John Yeats is executive director of the Missouri Baptist Convention and recording secretary of the Southern Baptist Convention.
Leaning through the doorway of the florist shop, I soon smelled the spring flowers. And when I stepped into the room, the rush of blooms surrendering their pungent fragrance enveloped me.
Immediately, my mind raced to Philippians 4:8: “Whatever is true, whatever is honorable, whatever is right, whatever is pure, whatever is lovely, whatever is attractive, if there is any excellence and if anything worthy of praise, let your mind dwell on these things.”
The experience was so pleasant I indeed wanted to “dwell.” I normally shop by rushing into a store, snatching what needs to be purchased, and racing to the shortest checkout line. My wife Sharon says I can do an entire mall in less than 15 minutes. That sounds about right.
But on this day, I was motivated to bless Sharon with a fresh bouquet the florist would arrange in the back room. So I waited a little while. However, I was able to engage the store clerk in conversation that moved from the peripheral to the more substantial.
After all, it is the lifestyle pattern of Christ-followers to engage people in normal conversation with the goal of moving the conversation toward our faith in Christ. Sometimes, you get all the way there and lead someone to faith. Sometimes, the experience is the aroma of a pleasant conversation that encourages a stranger to know more from you or another believer.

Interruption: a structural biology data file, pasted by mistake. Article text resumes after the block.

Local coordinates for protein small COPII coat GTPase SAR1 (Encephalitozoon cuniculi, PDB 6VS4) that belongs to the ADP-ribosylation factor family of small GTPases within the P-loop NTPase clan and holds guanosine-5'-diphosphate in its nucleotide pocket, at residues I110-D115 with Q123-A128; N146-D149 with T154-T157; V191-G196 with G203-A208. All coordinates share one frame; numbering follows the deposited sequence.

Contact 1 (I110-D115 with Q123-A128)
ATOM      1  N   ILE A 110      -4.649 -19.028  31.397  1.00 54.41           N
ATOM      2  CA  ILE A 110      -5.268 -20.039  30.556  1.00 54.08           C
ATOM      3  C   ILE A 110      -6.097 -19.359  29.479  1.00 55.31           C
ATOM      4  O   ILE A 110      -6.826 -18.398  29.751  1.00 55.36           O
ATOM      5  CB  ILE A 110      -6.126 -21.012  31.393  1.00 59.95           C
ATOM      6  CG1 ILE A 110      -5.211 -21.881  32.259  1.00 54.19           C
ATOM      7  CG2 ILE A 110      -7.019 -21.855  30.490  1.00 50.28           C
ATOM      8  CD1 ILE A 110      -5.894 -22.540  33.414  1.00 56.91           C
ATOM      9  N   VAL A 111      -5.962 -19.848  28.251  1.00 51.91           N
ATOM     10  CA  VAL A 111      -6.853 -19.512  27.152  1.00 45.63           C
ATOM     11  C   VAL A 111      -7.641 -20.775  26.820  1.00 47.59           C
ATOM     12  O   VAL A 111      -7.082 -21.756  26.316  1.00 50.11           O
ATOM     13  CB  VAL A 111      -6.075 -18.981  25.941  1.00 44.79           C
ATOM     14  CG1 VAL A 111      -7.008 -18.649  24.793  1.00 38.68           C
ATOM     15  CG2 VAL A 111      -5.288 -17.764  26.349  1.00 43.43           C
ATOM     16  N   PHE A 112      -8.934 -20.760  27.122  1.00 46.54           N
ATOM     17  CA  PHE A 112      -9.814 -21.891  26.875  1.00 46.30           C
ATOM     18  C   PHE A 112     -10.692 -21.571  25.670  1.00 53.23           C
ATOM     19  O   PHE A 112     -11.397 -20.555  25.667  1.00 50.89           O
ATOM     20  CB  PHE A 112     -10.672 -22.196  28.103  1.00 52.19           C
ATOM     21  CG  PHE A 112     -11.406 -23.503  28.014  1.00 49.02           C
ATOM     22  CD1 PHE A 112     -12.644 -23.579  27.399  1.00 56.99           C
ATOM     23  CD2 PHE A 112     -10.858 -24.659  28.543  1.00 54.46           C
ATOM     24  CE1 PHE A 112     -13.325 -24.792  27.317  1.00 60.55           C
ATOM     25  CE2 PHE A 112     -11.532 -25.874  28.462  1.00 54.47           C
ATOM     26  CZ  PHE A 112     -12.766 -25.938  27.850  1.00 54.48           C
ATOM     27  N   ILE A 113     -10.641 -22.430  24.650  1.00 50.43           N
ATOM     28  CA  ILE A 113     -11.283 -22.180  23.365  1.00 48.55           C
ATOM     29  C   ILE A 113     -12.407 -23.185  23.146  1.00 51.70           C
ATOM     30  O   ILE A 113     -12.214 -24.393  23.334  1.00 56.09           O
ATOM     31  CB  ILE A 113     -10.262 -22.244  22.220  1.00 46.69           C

This would be a good time to suggest several tips for engaging people you don’t know in conversation:
1. Take the initiative.
As we are learning from Uber research, some people do not want to engage in conversation. However, the vast majority are willing to do so if they consider the topic of the conversation to be pleasant and safe. So have at it. Talk with your neighbor, the Walmart person, the shop owner, the teacher, the fellow airline passenger, whoever the Lord brings into your path of life.
2. Learn the art of the question.
Jesus was absolutely the master of asking questions for the purpose of entering into someone’s world. If you ask someone about their world, the vast majority of the time you get a response because people like to talk about themselves. The exception to that is the person with a deep emotional wound, but at least you tried. Jot down some questions that help you learn about people you have contact with. Practice with your spouse, friend or work associate.
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Source: Baptist Press